But the letter from John Rolfe (1585–1622), who was one of the early English settlers of North America and the husband of Pocahontas, to Sir Edwin Sandys, says:

 'People were traded for food.' 

Indicating that they were seen as property, the word “indentured'' was a mere underplay.

The Arrival of The First Enslaved People in Jamestown, Virginia.

The São João Bautista ship left West Africa with 350 enslaved people, but due to the poor conditions of the ship, 200 out of the 350 enslaved people died during the crossing.

The enslaved people were not treated as humans but more so as cargo, and were packed into the bottom of the ship.

As the São João Bautista ship sailed to modern-day Veracruz on the Gulf Coast of New Spain (present-day Mexico), the infamous White Lion ship, along with another privateer, the Treasurer, commanded by Daniel Elfrith, intercepted it as it approached its destination.

The crews from the two boats kidnapped about 60 of Bautista's enslaved people.

Under the order of Maurice, Prince of Orange, White Lion captain John Colyn Jope sailed for the Virginia colony and sold the African captives at their first landing in Point Comfort, in modern-day Hampton Roads.  

When it arrived at Point Comfort, John Rolfe, secretary of the colony of Virginia (and Pocahontas’s husband), wrote to Virginia Company of London treasurer Edwin Sandys:

"About the latter end of August, a Dutchman of Warr of the burden of a 160 tunnes arrived at Point-Comfort, the Commanders name Capt. Jope, his Pilot for the West Indies one Mr. Marmaduke an Englishman. They met with the Treasurer in the West Indies and determined to hold consort ship hitherward, but in their passage lost one the other. He brought not anything but 20. and odd Negroes, which the Governor and Cape Marchant bought for victuals (whereof he was in great need as he pretended) at the best and easiest rates they could"

How Many Slave Ships Sailed to the Americas?

After the arrival of the White Lion, 35,000 slave ships followed suit, and this lasted until 1865, after the emancipation.

 Some of the most famous slave ships include:

  • La Amistad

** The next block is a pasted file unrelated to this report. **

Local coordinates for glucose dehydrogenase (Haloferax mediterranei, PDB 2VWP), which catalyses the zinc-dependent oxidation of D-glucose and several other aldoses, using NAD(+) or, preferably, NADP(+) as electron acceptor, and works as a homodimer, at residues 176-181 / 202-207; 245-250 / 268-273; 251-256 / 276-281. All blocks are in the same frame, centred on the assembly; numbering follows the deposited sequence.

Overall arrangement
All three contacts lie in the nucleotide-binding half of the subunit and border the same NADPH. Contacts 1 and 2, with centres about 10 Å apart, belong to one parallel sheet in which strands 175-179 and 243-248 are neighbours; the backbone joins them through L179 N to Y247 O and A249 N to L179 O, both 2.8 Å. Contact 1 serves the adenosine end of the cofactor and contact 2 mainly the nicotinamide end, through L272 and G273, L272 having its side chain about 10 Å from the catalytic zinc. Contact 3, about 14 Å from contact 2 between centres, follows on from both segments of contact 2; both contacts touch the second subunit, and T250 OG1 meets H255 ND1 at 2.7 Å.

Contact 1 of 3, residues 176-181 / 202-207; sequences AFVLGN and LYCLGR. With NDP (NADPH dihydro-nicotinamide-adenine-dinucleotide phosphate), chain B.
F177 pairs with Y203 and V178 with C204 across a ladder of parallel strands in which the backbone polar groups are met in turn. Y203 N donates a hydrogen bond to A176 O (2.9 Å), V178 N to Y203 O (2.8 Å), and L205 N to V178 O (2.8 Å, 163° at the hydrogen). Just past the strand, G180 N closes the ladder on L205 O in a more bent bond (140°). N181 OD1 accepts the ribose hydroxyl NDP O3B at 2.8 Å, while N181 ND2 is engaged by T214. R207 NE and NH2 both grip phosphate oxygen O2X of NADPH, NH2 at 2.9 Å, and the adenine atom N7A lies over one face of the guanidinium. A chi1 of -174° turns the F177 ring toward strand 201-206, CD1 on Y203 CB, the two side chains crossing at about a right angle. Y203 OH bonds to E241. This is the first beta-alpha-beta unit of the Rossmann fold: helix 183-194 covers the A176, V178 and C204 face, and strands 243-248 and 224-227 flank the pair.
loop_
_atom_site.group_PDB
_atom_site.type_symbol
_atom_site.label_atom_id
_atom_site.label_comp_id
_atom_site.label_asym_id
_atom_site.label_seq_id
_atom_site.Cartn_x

• Brooks
  • Aurora
  • São José Paquete Africa
  • The infamous Clotilda ship

Did Enslaved People in America Rebel?

The answer is yes!

One of the most destructive allegations made against the enslaved African Americans was that they were docile, and the primary propagation of this lie was Harvard historian James Schouler, who, in 1882, attributed this spurious conclusion:

"he innate patience, docility, and child-like simplicity of the negro’

"who, he felt, was an"  ‘imitator and non-moralist,’ "learning ” ‘deceit and libertinism with the facility,’ ” being ” ‘easily intimidated, incapable of deep plots’ “; in short, Negroes were ” ‘a black servile race, sensuous, stupid, brutish, obedient to the whip, children in imagination."

But history doesn't lie. There are real-life stories of a slave rebellion proving that Black people revolted.

The most popular revolts were:

  • Igbo Landing: In 1803, one of the largest mass suicides of enslaved people.

A group of 75 Igbo captives was taken to Dunbar Creek by a ship known as 'Wanderer' when they rose in rebellion, took control of the boat, and drowned their captors before walking in unison into the water.

The revolution was the only rebellion that led to the founding of a state free from slavery.

  • Nat Turner’s Rebellion (August 1831): 

The rebels killed between 55 and 65 people, at least 51 of whom were White. After the rebellion was suppressed, approximately 120 enslaved people and free African Americans were killed by militias and mobs in the area.

  • The New York City Conspiracy of 1741:

A group of enslaved people made up of the Papa, near Whydah (Ouidah) in Benin, the Igbos from the area around the Niger River, Cuban people, and the Malagasy, from Madagascar, led the resistance, killing many White people. But in the end, most of the rebels were killed.

  • German Coast Uprising (1811):

 It was the largest and most sophisticated slave revolt in U.S. history.

About 25 enslaved people rose and attacked the plantation’s owner and family. They hacked to death one of the owner’s sons but carelessly allowed the master to escape.

  • Stono Rebellion (1739):

Stono Rebellion was the largest slave revolt ever staged; a group of 20 enslaved people under the leadership of a man named Jemmy executed some white owners; after about a week of rebellion, the colonists rallied and killed most rebels.

  • Gabriel's Conspiracy (1800): 

Gabriel’s Conspiracy was a plan by enslaved African American men to attack Richmond and destroy slavery in Virginia. But unfortunately, two slave men betrayed the plot.

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 Jessica Uchechi Nwanguma is a Writer, Content and Social Media Strategist. She has a degree in Dental Technology and several certifications and has taken courses on Writing, SEO and digital and content marketing. Her book 'Beyond Agadez: the untold stories of the victims of human trafficking and organised crime.' is available on Amazon Kindle. She can be found online on